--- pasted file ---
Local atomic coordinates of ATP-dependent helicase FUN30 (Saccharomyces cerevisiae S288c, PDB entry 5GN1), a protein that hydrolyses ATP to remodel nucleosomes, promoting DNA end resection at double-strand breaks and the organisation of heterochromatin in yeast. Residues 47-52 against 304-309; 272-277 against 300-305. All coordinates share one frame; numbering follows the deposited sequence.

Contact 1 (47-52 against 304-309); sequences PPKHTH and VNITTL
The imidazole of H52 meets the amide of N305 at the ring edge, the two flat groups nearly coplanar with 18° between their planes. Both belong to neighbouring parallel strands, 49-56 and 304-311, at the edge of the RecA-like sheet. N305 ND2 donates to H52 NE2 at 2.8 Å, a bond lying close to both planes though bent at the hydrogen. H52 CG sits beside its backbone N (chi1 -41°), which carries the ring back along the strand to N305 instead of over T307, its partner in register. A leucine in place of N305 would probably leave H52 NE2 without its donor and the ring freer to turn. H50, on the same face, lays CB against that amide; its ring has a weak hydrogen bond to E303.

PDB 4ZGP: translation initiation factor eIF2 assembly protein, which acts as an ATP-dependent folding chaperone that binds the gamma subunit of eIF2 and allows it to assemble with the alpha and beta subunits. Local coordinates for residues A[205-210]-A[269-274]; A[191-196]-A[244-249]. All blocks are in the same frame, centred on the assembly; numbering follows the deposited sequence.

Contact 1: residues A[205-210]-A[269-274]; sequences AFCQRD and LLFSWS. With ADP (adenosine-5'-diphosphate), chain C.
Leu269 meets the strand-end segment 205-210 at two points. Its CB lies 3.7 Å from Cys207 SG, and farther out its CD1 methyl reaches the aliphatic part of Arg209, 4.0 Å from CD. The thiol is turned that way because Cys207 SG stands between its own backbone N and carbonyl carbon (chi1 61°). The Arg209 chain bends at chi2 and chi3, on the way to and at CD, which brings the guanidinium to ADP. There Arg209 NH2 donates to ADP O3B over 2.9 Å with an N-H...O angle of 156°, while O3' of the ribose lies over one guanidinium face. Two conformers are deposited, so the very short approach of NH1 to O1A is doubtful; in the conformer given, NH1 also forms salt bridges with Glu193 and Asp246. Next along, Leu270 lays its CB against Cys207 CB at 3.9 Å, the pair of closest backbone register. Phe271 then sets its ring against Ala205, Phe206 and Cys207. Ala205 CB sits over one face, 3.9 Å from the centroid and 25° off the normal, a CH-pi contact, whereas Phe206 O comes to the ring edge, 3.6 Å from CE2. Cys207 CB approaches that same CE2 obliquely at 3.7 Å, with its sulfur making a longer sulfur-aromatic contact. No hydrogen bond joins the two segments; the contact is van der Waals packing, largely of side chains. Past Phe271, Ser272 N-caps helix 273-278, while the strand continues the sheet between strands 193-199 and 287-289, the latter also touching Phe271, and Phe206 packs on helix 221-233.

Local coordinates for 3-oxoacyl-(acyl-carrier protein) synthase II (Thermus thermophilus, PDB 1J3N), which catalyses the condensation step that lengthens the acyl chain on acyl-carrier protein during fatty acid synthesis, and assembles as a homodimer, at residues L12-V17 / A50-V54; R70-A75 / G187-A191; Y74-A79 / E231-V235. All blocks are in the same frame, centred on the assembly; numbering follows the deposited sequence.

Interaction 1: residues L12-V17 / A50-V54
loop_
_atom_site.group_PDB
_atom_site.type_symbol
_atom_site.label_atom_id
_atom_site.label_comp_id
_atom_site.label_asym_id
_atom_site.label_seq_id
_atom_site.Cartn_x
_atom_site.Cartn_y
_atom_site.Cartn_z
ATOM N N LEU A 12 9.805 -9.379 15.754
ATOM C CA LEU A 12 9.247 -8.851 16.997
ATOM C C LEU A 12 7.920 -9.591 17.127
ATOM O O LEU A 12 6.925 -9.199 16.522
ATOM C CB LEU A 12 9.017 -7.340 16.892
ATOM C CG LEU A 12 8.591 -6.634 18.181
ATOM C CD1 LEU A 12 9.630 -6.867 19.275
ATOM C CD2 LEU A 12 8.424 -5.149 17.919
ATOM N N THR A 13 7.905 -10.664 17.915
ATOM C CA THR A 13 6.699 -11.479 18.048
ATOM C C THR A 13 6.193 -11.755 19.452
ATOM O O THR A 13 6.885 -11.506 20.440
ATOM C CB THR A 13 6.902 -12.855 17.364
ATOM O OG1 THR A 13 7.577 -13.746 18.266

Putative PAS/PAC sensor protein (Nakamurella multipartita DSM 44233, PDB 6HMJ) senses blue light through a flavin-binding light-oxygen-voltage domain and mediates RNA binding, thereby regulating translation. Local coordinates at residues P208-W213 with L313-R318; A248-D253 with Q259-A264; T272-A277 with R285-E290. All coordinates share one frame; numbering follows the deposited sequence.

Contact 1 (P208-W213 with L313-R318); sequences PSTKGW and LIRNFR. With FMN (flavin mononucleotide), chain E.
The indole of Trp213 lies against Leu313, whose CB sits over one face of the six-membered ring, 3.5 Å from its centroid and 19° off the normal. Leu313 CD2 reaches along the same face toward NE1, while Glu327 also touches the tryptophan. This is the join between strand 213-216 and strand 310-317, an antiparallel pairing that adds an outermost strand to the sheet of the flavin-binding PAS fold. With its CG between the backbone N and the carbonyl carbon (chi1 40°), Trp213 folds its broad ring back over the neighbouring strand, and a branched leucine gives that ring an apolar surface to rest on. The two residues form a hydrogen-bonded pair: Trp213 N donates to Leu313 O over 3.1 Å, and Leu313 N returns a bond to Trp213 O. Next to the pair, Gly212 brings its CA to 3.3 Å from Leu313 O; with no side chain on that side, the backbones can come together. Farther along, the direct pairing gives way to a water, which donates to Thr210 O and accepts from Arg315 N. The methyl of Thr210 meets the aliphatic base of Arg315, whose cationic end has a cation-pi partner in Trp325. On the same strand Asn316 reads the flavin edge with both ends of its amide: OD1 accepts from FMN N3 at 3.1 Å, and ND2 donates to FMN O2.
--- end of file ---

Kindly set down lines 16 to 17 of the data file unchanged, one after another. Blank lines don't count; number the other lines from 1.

_atom_site.Cartn_x
_atom_site.Cartn_y